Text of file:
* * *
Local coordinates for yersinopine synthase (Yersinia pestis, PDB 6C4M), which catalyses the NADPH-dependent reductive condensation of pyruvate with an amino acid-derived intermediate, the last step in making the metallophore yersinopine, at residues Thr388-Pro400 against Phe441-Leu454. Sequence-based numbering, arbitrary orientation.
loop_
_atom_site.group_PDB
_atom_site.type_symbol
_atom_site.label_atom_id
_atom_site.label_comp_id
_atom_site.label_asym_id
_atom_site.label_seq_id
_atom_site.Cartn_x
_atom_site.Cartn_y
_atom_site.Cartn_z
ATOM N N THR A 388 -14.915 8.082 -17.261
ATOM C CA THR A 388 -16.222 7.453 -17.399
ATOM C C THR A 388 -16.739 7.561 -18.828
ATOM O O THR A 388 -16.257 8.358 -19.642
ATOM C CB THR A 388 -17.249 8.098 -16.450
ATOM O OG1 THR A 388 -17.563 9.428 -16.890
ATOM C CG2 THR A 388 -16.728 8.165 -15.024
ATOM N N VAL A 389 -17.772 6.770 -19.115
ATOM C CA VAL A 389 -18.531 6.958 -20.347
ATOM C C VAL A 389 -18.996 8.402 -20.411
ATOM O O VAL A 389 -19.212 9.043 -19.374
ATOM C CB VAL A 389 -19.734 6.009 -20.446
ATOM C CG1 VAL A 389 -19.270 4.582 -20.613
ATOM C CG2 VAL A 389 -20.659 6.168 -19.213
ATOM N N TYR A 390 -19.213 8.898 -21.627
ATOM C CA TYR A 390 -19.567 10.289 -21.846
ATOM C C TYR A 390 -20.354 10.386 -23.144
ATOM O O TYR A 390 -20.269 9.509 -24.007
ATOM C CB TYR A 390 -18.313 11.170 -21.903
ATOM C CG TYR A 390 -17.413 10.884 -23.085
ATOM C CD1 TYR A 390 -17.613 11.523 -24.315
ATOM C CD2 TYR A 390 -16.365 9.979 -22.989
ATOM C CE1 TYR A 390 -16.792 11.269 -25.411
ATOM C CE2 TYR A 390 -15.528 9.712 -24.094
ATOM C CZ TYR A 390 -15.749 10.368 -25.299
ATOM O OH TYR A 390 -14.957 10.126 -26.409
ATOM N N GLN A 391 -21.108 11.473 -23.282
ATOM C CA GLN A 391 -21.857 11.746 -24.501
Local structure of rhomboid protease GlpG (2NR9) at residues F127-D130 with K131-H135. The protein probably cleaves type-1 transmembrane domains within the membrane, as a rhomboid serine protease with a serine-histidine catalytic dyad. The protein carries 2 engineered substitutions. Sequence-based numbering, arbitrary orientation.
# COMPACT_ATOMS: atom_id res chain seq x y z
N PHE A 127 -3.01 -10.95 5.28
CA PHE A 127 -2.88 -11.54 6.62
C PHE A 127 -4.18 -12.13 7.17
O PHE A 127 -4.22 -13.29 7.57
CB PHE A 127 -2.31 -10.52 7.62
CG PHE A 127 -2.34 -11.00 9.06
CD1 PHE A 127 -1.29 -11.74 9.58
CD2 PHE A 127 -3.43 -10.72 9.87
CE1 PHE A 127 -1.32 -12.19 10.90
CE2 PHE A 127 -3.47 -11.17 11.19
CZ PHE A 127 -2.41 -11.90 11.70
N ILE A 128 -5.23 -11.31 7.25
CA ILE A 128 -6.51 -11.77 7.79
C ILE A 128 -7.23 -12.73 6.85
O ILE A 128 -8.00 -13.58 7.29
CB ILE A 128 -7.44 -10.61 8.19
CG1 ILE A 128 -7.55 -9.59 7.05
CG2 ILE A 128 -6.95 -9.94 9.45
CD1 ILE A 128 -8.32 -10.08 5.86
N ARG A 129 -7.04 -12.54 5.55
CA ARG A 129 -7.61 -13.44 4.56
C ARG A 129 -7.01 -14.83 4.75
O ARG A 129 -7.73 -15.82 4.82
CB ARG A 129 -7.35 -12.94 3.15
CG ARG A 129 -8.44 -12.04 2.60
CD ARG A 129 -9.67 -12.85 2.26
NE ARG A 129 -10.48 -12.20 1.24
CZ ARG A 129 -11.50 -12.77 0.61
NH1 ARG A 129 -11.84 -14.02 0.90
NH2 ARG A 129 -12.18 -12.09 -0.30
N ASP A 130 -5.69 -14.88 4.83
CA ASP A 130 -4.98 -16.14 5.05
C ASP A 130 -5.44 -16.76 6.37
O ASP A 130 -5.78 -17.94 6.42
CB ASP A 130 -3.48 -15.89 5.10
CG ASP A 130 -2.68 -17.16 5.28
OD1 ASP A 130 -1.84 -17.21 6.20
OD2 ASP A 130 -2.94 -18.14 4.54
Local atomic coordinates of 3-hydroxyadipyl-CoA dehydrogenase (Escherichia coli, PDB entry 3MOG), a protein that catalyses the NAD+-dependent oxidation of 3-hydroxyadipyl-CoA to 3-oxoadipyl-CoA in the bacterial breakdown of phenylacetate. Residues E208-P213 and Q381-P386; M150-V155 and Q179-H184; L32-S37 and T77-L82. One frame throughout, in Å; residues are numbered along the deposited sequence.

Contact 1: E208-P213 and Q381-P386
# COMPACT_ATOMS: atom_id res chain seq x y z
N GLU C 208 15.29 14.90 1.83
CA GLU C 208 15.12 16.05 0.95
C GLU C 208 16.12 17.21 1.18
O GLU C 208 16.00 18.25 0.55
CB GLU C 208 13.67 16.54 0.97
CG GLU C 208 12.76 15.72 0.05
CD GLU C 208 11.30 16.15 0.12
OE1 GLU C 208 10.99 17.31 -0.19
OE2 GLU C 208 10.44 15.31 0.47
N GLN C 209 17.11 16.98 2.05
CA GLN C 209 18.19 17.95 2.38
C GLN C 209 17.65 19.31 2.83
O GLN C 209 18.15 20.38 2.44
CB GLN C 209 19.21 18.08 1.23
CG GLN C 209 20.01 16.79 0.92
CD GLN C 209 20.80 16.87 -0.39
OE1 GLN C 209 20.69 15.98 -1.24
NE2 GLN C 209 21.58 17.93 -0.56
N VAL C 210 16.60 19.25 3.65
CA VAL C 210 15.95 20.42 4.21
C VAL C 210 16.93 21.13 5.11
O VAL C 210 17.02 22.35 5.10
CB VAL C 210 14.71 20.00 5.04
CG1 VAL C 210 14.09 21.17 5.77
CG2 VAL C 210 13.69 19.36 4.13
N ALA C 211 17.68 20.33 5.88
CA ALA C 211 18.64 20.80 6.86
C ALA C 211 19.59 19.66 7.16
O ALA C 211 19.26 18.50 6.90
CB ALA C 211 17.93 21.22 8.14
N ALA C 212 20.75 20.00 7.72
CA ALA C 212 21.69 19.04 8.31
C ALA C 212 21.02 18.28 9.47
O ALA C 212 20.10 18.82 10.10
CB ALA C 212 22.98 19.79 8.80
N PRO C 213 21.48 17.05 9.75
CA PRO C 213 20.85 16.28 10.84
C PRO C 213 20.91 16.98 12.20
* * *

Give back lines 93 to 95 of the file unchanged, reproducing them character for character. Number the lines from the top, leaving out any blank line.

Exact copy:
CA GLN C 209 18.19 17.95 2.38
C GLN C 209 17.65 19.31 2.83
O GLN C 209 18.15 20.38 2.44